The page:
John Brown (abolitionist)

John Brown (May 9, 1800 - December 2, 1859) was an extremist abolitionist who led the raid on Harpers Ferry and whose defeat, trial, and execution helped set the stage for the American Civil War.

John Brown was born in Torrington, Connecticut, on May 9, 1800. His father Owen Brown, a strict Calvinist who hated slavery, was a tanner and taught the trade to his son.

On June 21, 1820, Brown married Dianthe Lusk. In 1826 they moved to Pennsylvania, where Brown built a tannery. Dianthe died in 1832, shortly after giving birth. On June 14, 1833, Brown married sixteen-year-old Mary Day. She eventually bore thirteen children with Brown, in addition to caring for the five children from his previous marriage.

In 1836 Brown moved his family to Franklin Mills, Ohio, and borrowed money to buy land in the area. He suffered great financial losses in the economic panic of 1837 and was declared bankrupt by a federal court on September 28, 1842.

Starts active role as abolitionist

In 1847, in Springfield, Massachusetts, Brown first met Frederick Douglass. Douglass wrote about Brown, "Though a white gentleman, he is in sympathy a black man, and as deeply interested in our cause, as though his own soul had been pierced with the iron of slavery." At this meeting Brown first outlined to Douglass his plan to lead a war to free slaves.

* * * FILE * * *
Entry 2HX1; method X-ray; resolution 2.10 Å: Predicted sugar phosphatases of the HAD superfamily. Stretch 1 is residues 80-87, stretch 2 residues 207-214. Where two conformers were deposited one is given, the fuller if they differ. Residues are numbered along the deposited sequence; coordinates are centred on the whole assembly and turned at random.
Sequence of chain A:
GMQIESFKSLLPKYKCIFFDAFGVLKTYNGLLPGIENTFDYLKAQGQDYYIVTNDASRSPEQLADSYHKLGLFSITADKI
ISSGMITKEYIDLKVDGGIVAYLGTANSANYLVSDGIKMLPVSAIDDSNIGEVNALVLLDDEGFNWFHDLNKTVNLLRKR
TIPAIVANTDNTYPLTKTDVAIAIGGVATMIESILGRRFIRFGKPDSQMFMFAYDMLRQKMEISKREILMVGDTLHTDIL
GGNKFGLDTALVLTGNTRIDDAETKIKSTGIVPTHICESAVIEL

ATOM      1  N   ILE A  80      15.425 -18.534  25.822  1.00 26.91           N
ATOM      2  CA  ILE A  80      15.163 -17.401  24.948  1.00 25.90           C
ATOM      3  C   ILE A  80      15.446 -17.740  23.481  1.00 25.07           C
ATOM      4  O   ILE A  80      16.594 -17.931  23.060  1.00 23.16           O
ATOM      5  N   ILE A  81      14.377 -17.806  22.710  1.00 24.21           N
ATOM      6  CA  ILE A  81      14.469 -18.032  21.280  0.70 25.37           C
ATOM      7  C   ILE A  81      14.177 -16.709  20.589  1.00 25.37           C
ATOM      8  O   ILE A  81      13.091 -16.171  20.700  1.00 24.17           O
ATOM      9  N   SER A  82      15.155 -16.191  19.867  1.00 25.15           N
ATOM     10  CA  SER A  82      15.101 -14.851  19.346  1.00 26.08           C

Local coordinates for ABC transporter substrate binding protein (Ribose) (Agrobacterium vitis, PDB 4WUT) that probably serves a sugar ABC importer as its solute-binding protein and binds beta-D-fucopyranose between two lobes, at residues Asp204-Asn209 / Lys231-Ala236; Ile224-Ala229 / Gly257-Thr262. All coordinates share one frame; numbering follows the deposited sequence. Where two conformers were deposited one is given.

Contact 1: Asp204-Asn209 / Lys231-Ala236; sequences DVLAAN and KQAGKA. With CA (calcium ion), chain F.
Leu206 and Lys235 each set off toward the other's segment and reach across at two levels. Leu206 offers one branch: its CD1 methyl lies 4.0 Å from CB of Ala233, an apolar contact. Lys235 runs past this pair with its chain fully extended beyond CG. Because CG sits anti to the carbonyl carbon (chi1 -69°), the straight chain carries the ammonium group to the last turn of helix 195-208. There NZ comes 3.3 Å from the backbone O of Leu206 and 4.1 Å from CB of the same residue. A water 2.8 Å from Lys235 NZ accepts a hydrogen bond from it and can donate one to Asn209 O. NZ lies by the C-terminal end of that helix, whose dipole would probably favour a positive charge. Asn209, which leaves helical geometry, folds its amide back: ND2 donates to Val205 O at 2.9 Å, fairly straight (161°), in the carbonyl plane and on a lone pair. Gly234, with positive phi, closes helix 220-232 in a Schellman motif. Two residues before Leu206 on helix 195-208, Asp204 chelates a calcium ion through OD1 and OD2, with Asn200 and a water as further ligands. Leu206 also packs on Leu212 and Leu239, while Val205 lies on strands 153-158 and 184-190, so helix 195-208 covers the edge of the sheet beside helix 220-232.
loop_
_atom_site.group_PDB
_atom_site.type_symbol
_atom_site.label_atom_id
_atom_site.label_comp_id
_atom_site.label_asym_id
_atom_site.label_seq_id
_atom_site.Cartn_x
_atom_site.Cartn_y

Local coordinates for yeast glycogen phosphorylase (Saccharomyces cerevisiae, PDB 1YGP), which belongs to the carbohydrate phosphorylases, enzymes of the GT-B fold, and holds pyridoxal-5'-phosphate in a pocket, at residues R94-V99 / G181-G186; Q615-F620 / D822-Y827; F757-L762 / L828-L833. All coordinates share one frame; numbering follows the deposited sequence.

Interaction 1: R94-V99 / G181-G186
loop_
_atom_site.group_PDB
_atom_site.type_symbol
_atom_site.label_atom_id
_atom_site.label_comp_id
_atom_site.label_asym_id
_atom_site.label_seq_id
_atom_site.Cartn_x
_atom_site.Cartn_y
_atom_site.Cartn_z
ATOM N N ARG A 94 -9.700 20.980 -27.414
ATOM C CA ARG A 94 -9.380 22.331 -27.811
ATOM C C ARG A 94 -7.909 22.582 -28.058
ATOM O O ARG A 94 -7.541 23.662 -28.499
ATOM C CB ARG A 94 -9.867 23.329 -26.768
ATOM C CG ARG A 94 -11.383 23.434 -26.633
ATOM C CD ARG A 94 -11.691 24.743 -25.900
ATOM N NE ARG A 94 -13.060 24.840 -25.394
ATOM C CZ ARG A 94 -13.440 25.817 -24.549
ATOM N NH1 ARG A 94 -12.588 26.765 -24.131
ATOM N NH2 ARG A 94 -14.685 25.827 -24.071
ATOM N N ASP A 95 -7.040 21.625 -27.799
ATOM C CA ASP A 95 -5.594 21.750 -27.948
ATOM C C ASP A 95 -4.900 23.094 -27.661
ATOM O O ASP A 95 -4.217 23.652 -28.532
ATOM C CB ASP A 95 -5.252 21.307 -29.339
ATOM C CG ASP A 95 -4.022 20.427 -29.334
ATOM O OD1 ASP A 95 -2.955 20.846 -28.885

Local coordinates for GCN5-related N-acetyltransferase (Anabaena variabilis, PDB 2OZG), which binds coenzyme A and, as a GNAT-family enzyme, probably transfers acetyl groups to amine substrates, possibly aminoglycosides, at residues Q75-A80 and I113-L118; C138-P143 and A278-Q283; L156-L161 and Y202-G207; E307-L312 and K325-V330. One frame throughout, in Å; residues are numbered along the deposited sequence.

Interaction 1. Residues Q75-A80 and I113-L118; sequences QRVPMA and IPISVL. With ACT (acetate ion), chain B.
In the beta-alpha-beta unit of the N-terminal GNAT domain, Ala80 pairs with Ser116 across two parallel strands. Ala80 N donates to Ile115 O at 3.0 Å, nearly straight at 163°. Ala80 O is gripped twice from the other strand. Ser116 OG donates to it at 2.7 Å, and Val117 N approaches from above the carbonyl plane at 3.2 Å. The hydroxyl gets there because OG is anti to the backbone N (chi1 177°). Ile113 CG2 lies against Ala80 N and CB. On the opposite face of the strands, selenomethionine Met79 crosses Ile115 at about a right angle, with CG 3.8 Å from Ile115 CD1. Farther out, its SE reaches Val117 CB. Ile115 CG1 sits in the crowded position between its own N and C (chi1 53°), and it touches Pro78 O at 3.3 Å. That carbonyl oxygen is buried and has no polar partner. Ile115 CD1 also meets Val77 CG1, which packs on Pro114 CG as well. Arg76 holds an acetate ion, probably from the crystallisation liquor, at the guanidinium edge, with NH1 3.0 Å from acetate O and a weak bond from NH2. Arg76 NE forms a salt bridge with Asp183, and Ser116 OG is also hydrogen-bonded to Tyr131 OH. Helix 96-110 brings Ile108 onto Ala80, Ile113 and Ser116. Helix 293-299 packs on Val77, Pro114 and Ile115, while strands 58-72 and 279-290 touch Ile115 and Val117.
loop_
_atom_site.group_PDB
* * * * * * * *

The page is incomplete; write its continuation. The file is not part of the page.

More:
Brown moved to the black community of North Elba, New York, in 1849. The community was founded when Gerrit Smith, a wealthy abolitionist, donated 120,000 acres of his property in the Adirondacks to black families who were willing to clear and farm the land. Since many of the new farmers were unfamiliar with the farming way of life, Brown established his own home there and taught his neighbors how to farm the rocky soil. It was very unusual at this time for a white man (even an abolitionist) to associate and socialise with blacks in this way.

Move to Kansas

In June of 1855 Brown moved to Kansas, where some of his sons had settled. The Kansas-Nebraska Act of 1854 meant that the residents of the territories would soon vote on whether or not to allow slavery. Proslavery forces were terrorizing the region, using threats and violence to influence elections in an attempt to make Kansas a slave state.

On May 24, 1856, in retribution for a pro-slavery attack on the town of Lawrence, Brown led a party that murdered five proslavery settlers in Pottawatomie Creek. Brown later said that he had not participated in the killings but that he did approve of them.

John Brown's struggle with proslavery forces in Kansas brought him national attention, and to many Northern abolitionists he became a hero. His defense of the free-soil town of Osawattomie earned him the nickname "Osawatomie Brown," and a play by that name soon appeared on Broadway telling his story.

Brown spent the next two years travelling New England raising funds. Franklin Sanborn, secretary for the Massachusetts State Kansas Committee, introduced Brown to several influential abolitionists in the Boston area in January of 1857. This group was later called the "Secret Six." They funded Brown, allowing him to raise a small army.

In January of 1858, Brown and his men rode into Missouri and attacked two homesteads. After liberating eleven slaves, he travelled for 82 days to deliver the slaves to freedom in Canada.

Raid on Harpers Ferry

On October 16, 1859, Brown led 21 men in an attack on the federal armory at Harpers Ferry, Virginia. The arsenal was a large complex of buildings that contained 100,000 muskets and rifles. He planned to seize the weapons and arm local slaves. They would then head south, and a general revolution would result. The 21 raiders included a fugitive slave, a college student, and several free blacks. Three of the men were Brown's sons.